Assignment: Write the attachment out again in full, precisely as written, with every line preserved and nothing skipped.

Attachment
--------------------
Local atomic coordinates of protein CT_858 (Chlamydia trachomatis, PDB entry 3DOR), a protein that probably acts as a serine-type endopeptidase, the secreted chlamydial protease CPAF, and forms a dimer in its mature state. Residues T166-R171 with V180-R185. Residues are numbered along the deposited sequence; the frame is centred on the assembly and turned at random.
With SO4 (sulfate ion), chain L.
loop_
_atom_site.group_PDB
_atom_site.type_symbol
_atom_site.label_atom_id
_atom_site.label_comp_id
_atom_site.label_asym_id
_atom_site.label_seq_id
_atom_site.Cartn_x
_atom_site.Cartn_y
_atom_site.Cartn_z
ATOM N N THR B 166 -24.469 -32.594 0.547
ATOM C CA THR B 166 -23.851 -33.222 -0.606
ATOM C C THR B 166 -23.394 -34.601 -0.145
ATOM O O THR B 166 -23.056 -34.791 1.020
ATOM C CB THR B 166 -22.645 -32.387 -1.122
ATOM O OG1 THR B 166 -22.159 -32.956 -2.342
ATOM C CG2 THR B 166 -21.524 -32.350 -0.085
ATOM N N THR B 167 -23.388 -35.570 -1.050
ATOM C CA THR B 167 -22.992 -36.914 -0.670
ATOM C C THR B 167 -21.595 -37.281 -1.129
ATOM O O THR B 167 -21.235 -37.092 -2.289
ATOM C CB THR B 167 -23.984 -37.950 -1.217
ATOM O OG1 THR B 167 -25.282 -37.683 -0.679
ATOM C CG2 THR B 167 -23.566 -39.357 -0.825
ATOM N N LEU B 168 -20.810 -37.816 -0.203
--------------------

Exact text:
Local atomic coordinates of protein CT_858 (Chlamydia trachomatis, PDB entry 3DOR), a protein that probably acts as a serine-type endopeptidase, the secreted chlamydial protease CPAF, and forms a dimer in its mature state. Residues T166-R171 with V180-R185. Residues are numbered along the deposited sequence; the frame is centred on the assembly and turned at random.
With SO4 (sulfate ion), chain L.
loop_
_atom_site.group_PDB
_atom_site.type_symbol
_atom_site.label_atom_id
_atom_site.label_comp_id
_atom_site.label_asym_id
_atom_site.label_seq_id
_atom_site.Cartn_x
_atom_site.Cartn_y
_atom_site.Cartn_z
ATOM N N THR B 166 -24.469 -32.594 0.547
ATOM C CA THR B 166 -23.851 -33.222 -0.606
ATOM C C THR B 166 -23.394 -34.601 -0.145
ATOM O O THR B 166 -23.056 -34.791 1.020
ATOM C CB THR B 166 -22.645 -32.387 -1.122
ATOM O OG1 THR B 166 -22.159 -32.956 -2.342
ATOM C CG2 THR B 166 -21.524 -32.350 -0.085
ATOM N N THR B 167 -23.388 -35.570 -1.050
ATOM C CA THR B 167 -22.992 -36.914 -0.670
ATOM C C THR B 167 -21.595 -37.281 -1.129
ATOM O O THR B 167 -21.235 -37.092 -2.289
ATOM C CB THR B 167 -23.984 -37.950 -1.217
ATOM O OG1 THR B 167 -25.282 -37.683 -0.679
ATOM C CG2 THR B 167 -23.566 -39.357 -0.825
ATOM N N LEU B 168 -20.810 -37.816 -0.203